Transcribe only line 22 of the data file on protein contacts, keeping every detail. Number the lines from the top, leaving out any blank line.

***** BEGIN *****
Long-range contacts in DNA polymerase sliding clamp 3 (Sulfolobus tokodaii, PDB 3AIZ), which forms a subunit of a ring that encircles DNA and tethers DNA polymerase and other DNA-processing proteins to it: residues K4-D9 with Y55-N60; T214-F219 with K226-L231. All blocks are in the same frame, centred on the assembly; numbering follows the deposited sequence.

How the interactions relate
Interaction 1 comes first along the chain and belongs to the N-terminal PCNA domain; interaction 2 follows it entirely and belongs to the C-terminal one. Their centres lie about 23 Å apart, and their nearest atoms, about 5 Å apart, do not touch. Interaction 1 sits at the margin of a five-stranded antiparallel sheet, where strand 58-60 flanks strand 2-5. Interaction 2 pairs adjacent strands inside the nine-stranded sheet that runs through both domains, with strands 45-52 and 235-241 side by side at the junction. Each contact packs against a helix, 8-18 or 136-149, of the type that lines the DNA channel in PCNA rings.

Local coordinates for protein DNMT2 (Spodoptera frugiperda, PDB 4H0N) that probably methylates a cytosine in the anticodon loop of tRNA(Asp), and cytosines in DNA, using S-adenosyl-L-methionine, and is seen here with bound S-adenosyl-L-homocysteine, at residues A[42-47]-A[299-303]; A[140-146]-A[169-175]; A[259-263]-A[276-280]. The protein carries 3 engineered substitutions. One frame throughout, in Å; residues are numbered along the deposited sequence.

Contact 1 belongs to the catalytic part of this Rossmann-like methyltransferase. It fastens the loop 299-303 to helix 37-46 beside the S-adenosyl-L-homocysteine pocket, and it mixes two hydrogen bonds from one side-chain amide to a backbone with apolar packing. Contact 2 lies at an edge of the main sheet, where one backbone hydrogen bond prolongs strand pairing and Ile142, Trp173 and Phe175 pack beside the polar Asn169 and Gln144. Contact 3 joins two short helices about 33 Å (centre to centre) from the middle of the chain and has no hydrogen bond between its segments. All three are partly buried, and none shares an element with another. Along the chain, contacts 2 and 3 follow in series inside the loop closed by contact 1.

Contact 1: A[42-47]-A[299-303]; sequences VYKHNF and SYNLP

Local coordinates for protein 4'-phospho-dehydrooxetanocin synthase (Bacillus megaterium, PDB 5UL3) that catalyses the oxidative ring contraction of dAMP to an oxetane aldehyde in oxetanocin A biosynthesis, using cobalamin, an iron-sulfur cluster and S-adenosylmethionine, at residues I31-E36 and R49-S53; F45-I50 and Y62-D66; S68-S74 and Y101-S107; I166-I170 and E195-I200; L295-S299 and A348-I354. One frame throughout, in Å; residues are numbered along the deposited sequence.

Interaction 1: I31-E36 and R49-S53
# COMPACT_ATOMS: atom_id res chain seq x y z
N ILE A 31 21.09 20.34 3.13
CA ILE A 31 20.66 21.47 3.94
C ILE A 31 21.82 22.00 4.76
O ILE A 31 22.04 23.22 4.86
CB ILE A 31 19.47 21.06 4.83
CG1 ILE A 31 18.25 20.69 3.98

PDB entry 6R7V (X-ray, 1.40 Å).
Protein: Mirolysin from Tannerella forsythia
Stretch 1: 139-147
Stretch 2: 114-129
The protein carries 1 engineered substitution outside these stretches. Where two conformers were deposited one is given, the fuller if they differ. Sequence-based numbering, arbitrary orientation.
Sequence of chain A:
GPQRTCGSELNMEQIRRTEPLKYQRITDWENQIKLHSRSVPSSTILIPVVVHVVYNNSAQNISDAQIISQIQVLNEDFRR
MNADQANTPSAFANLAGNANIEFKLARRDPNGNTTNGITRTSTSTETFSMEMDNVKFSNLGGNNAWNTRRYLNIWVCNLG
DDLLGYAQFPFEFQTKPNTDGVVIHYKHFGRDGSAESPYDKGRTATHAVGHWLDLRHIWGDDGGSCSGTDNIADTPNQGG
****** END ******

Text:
GPQRTCGSELNMEQIRRTEPLKYQRITDWENQIKLHSRSVPSSTILIPVVVHVVYNNSAQNISDAQIISQIQVLNEDFRR